However, if your investment horizon is short, say, less than six months, it is better to invest in bank fixed deposits, though one can park money in liquid and ultra short-term funds as well. Liquid and ultra-short term funds invest mostly in money market instruments such as T-bills, CDs and CPs.

At present, liquid funds are offering 8.12 per cent returns on an average, but that may change with the interest rate scenario in the country. Ultra short-term funds are offering 8.4 per cent, returns on an average, while short-term funds are giving 7.82 per cent, income funds 6.64 per cent and gilt funds around 4-5 per cent.

"Ultra short-term funds may generate returns when interest rates are stable or falling, but when interest rates are rising sharply they may generate negative returns. It also depends on when you enter the fund. One can look at a minimum duration of six months for such a fund," says Bekxy Kuriakose, associate vice-president and senior fund manager, fixed income, L&T Mutual Fund.

Funds for every season

Up to 3 months: FDs, liquid funds
6 months - 1 years: Ultra short term funds, FMPs
1 year - 2 years: FMPs; income funds
2 years - 3 years: Gilt funds; income funds

Those who want to invest for two-three years can opt for long-term income and gilt funds to gain from capital appreciation when interest rates start falling and bond prices start going up.

"Those with an investment horizon of two-three years should invest in long-duration gilt funds to gain from capital gains once interest rates ease off," says Ranu. Long maturity bonds are more prone to interest rate risk and hence have higher yields.

According to Shriram Ramanathan of Fidelity Worldwide Investment, investors should gradually increase allocation to open-ended bond products instead of locking all the money in close-ended FMPs as we are at the end of the rate increase cycle and there is a good possibility of gains from yields moving lower over the next year.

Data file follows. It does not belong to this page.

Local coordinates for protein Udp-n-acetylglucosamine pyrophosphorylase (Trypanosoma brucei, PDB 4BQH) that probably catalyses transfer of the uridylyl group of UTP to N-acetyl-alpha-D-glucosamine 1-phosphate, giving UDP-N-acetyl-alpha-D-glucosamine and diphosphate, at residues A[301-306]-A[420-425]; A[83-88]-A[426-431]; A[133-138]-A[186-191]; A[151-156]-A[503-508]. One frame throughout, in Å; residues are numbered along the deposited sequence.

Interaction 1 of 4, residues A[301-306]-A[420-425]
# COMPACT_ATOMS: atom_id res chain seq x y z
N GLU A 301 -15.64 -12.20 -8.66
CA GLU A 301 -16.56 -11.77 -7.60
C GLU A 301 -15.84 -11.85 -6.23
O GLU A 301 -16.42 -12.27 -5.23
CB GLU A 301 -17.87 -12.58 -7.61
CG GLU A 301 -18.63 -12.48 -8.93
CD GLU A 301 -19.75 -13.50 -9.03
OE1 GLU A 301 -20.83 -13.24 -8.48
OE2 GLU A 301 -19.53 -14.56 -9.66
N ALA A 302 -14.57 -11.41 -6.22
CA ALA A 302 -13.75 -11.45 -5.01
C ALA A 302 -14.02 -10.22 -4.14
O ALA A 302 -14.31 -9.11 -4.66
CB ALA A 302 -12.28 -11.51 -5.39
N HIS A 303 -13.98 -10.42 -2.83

Debt funds do not offer guaranteed return like bank fixed deposits and post-office savings schemes but score over them on many counts such as liquidity and better tax-adjusted returns. Though debt funds cannot be an ideal replacement for assured return products such as the ones mentioned above, they can be used to build a good portfolio.

As Killol Pandya of Daiwa Mutual Fund says, "We see debt mutual funds as complementary to bank fixed deposits rather than a competitor."

TAKING NOTE: Moderate outlook for debt market

Sandesh Kirkire, CEO, Kotak Mutual Fund
The debt market performance continues to remain an intricate interplay of demand-supply equation and the unravelling of the inflation-interest rate conundrum.

For instance, the continued buoyancy in inflation remains the key concern for the domestic-economy watchers, and debt market participants alike. All the same, the landed oil price has palpably become dearer on account of around 10 per cent decline in the Rupee value vis-a-vis the dollar. At that, the unaddressed supply bottlenecks in the agri-sector, and high aggregate demand, continue to remain key contributory factors in fuelling inflation. The resultant hike in the interest rates has begun to curb the industrial investment and demand cycle.

Year-onyear comparison of September inflation
These factors are expected to weigh down on the economic growth outlook for FY12. As per the latest review, the FY12 GDP is expected to grow by 7.6 per cent for the current financial year. This is a downward re-evaluation from the May-July RBI projections of around 8 per cent.

Though, with inflation expected to start moderating by December 2011, RBI has indicated in the October credit policy that further rate hikes may not be on the cards. With inflation projected to mollify further to around 7 per cent levels by March 2012, we can expect the rates to decline in a short period from thereon.

In that context, we can expect the debt market to maintain a moderate outlook for now and wait out for the current interest rate-inflation complex to play out. The likely hike in the FII ceiling limit in Indian debt market may come as a sentiment booster.

CEO, Kotak Mutual Fund

(Taking Note is a sponsored article)

Published on: Nov 29, 2011, 12:00 AM IST
Posted by: Gaytri Madhura, Nov 29, 2011, 12:00 AM IST